- Agricultural leases, as with residential and commercial leases, should contain a rent review clause. This essentially does what it says on the tin: after a set period of time (usually an anniversary of the date of the lease such as three or five years) the annual rent can be reviewed and potentially revised up or down with the landlord.
- In AHA tenancies, landlords and tenants have the right to hold a rent review every three years. Further, such tenancies usually include a lifetime security of tenure, meaning that a tenant has a right to request a new lease upon expiry, and they carry a right of succession.
- However, in FBTs, both parties are free to decide between themselves how often rent reviews should take place. There is no automatic right to request a new FBT when the existing one expires, and there are no rights of succession.
- Both tenants and landlords can serve a notice to review rent, provided that it is at least 12 months before the next term date.
- The notice must be served following a strict form. EMW can assist with the drafting of this notice.
- When the rent review date is approaching, tenants should prepare sufficient evidence to present to their landlords, taking several factors into account. These include considerations of how much rent they are currently paying, how much their BPS payment is set to decrease by each year to 2024 following the recent government announcement, and their budget which details all actual and projected income and costs for each element of the farm.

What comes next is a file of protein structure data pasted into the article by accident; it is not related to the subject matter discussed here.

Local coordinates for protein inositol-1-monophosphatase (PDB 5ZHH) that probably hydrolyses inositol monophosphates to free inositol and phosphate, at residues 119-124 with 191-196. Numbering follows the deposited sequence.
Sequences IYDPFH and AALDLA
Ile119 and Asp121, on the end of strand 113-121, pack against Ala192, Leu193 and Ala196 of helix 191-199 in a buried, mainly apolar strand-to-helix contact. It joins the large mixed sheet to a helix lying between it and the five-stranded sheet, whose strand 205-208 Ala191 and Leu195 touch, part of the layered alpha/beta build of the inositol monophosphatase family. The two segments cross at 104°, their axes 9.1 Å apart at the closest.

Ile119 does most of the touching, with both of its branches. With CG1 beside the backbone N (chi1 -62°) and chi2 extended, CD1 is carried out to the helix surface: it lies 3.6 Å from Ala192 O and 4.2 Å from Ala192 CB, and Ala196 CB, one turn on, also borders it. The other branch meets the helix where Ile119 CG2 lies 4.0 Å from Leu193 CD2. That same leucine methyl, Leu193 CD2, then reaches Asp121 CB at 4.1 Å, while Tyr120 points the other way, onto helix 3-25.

- Remember also that Brexit and the uncertainties it has caused surrounding trade could even have a greater impact on rent than the BPS payment decrease
Aside from a rent review, tenants may wish to negotiate improved lease terms with their landlords, such as greater diversification provisions governing succession and building usage. In the case of existing AHA tenancies, landlords may prefer to make deals with tenants, rather than risk surrendering of tenancy agreements altogether. Landlords are more likely to want to keep a current tenant in occupation than have to invest heavily in improving farm holdings before re-letting to new tenants.
Whichever route is taken to reduce costs in the current climate, tenants should always enter negotiations with landlords fully prepared with sufficient evidence to support their proposals. What landlords and tenants decide between themselves will depend on each individual relationship, but cooperation, rather than finding opportunities for disputes, is now more important than ever in the unstable world we find ourselves in. Both parties should be focusing on mutually beneficial plans rather than stalling meaningful negotiations with conflict. In many cases, tenants will be able to approach their landlord informally to discuss changes to their farm holding tenancies.
Remember: whatever is agreed between you and your Landlord, always make sure this is confirmed in writing and properly documented. EMW’s Agriculture sector specialists of the Real Estate department offer all necessary expertise to achieve this.
Get in touch
For more information on this update, please contact Tom Revitt.